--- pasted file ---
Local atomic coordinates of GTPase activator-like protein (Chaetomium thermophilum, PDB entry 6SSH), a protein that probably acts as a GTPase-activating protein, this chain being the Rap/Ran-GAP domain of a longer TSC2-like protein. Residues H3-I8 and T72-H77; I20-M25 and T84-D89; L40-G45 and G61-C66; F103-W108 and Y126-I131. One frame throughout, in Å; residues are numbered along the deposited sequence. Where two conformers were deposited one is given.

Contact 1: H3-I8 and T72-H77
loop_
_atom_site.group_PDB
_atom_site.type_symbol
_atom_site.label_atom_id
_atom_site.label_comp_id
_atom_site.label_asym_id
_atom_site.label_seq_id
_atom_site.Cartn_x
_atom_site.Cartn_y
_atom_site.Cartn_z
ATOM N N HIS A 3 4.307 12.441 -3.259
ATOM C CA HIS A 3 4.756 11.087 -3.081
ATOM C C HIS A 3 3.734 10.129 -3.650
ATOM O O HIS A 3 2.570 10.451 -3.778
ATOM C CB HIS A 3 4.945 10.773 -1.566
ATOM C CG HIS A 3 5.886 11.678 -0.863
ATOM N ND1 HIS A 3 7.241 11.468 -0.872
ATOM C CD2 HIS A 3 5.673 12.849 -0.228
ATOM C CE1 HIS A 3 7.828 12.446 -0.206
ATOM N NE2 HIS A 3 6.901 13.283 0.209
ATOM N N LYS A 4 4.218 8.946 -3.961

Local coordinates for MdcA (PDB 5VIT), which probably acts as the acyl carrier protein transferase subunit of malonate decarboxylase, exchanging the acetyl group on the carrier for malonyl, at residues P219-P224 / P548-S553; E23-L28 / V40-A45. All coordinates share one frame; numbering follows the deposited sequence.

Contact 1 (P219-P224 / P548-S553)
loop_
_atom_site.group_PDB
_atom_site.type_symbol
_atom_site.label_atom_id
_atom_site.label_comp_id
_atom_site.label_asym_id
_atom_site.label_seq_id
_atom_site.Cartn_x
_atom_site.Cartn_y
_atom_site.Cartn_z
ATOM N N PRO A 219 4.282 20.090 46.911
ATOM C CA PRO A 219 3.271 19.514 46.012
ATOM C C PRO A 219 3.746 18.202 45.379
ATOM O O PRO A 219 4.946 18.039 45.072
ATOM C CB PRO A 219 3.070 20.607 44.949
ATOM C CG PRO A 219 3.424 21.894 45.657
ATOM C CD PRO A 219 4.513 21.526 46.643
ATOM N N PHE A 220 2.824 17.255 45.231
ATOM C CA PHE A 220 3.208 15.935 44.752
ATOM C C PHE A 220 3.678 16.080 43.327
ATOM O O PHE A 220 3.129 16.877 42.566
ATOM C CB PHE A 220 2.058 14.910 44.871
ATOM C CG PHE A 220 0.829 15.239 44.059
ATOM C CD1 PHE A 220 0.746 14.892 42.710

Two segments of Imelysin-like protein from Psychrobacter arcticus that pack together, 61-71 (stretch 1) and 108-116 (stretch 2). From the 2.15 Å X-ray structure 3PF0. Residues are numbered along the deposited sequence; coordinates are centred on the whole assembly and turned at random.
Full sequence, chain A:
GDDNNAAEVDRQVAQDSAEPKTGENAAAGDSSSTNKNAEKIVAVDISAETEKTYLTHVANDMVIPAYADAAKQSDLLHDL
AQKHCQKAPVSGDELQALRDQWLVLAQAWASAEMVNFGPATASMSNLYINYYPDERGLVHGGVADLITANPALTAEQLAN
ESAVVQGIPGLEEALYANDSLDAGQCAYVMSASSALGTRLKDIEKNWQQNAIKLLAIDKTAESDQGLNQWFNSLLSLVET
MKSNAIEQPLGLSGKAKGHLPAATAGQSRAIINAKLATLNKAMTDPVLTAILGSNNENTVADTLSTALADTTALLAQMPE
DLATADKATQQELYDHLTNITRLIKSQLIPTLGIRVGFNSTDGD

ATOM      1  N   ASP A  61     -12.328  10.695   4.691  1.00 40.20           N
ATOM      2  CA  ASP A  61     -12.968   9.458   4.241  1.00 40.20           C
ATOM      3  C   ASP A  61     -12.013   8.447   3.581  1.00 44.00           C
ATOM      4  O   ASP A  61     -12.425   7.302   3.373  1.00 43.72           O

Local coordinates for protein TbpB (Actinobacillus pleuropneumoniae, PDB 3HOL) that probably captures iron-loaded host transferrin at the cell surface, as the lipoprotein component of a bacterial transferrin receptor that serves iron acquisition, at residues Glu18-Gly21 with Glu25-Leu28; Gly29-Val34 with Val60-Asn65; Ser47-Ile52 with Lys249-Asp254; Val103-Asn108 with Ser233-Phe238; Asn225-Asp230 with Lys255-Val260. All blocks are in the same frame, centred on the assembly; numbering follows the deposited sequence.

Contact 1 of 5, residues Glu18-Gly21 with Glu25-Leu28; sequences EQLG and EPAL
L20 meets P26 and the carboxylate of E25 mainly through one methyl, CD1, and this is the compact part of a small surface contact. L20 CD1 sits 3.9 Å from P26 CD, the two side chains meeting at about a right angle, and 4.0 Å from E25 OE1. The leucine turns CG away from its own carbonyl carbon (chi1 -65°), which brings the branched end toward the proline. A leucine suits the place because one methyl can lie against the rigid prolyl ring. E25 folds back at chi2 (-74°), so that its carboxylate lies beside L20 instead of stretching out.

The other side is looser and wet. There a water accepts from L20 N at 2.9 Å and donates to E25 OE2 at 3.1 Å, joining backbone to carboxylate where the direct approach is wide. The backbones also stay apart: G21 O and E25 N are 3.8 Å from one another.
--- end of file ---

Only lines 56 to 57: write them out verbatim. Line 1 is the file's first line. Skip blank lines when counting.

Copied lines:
DLATADKATQQELYDHLTNITRLIKSQLIPTLGIRVGFNSTDGD

ATOM      1  N   ASP A  61     -12.328  10.695   4.691  1.00 40.20           N